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Can I get the coronavirus from my pet?

Coronavirus: Pets and COVID-19, the fears and risks
ABOVE: Fears and risks surrounding pets and COVID-19

Can I get the new coronavirus from my dog Fido or my cat Milo?

There’s no evidence domestic pets are spreading the virus to people.

However, there have been a few cases worldwide where animals likely got the virus from humans, according to the U.S. Department of Agriculture and U.S. Centers for Disease Control and Prevention (CDC).

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A four-year-old tiger tested positive at New York City’s Bronx Zoo, and officials think a zookeeper with the virus got the feline sick. Several other lions and tigers have also tested positive at the zoo.

Two house cats in different homes in New York have also contracted the virus.

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The cats, which had mild respiratory illnesses and are expected to recover, are thought to have contracted the virus from people in their households or neighbourhoods, said the CDC.

More research is needed to determine how the coronavirus affects animals. The USDA does not recommend routine testing for pets.

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U.S. authorities, including the nation’s top infectious disease expert, Dr. Anthony Fauci, say that while it appears some animals can get the virus from people, there’s no indication pets are transmitting it to human beings.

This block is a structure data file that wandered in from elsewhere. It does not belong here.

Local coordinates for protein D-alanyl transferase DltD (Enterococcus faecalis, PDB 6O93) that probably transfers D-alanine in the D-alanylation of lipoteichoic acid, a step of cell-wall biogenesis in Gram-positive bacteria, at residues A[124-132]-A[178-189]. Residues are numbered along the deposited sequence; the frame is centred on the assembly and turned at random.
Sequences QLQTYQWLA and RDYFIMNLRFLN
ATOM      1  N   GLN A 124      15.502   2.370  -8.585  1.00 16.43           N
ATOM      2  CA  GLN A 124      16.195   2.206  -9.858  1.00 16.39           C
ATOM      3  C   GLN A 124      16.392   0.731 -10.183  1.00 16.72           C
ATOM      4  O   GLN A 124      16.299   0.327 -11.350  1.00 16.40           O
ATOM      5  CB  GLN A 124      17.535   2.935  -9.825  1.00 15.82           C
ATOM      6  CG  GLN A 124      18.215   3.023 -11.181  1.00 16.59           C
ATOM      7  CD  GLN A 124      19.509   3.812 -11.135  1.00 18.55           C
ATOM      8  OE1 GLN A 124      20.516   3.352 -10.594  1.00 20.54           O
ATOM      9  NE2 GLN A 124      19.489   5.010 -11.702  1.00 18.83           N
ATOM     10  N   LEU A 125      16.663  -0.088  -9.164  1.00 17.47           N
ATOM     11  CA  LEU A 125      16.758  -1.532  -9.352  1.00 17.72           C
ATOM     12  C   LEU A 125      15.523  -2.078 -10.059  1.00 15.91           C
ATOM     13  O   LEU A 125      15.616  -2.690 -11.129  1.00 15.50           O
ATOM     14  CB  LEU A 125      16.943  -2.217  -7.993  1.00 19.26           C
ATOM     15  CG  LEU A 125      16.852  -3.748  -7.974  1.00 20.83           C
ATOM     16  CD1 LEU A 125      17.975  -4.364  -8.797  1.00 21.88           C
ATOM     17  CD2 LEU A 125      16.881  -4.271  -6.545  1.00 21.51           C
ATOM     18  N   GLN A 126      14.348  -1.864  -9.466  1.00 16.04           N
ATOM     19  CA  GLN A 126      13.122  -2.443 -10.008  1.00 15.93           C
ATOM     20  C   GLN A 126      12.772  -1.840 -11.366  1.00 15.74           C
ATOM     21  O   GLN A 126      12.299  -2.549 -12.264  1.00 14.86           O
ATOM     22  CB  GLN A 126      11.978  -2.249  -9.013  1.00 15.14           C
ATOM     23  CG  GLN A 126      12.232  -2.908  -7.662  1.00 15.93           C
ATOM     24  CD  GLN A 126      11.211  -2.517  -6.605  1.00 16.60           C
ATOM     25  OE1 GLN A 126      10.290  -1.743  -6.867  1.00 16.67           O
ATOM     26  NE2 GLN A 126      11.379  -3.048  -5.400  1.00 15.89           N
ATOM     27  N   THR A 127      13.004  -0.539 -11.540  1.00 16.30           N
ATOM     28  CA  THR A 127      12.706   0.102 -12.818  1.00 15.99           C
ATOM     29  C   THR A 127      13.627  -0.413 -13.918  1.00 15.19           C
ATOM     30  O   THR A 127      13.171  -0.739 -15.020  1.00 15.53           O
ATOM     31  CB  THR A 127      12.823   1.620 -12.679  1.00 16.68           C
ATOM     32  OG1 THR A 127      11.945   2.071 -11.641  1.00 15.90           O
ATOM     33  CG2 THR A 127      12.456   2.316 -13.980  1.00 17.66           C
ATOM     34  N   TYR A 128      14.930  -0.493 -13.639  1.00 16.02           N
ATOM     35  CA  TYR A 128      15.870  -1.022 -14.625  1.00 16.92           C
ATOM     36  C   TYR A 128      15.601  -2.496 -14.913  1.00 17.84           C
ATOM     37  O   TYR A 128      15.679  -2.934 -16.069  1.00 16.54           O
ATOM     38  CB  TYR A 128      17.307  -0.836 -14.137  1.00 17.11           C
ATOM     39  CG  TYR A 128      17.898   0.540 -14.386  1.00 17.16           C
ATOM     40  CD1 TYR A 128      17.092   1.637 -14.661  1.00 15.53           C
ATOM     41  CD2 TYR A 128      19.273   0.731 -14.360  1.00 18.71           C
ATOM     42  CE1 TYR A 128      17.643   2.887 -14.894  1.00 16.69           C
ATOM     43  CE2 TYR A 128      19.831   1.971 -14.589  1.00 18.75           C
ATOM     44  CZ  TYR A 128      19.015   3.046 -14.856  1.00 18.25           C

“Now, obviously, is that impossible? I mean, biologically, no, anything is possible,” Fauci told the Associated Press. “But there’s no evidence whatsoever that we’ve seen from an epidemiological standpoint that pets can be transmitters within a household.”

The CDC is recommending that people prevent their pets from interacting with people or animals outside their homes — by keeping cats indoors and dogs out of dog parks, for instance.

If you’re sick, avoid your furry companions — just like you would with people. If you’re the sole caretaker for an animal, it’s best to wash your hands before and after interacting with them.

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Questions about COVID-19? Here are some things you need to know:

Health officials caution against all international travel. Returning travellers are legally obligated to self-isolate for 14 days, beginning March 26, in case they develop symptoms and to prevent spreading the virus to others. Some provinces and territories have also implemented additional recommendations or enforcement measures to ensure those returning to the area self-isolate.

Symptoms can include fever, cough and difficulty breathing — very similar to a cold or flu. Some people can develop a more severe illness. People most at risk of this include older adults and people with severe chronic medical conditions like heart, lung or kidney disease. If you develop symptoms, contact public health authorities.

To prevent the virus from spreading, experts recommend frequent handwashing and coughing into your sleeve. They also recommend minimizing contact with others, staying home as much as possible and maintaining a distance of two metres from other people if you go out.

For full COVID-19 coverage from Global News, click here.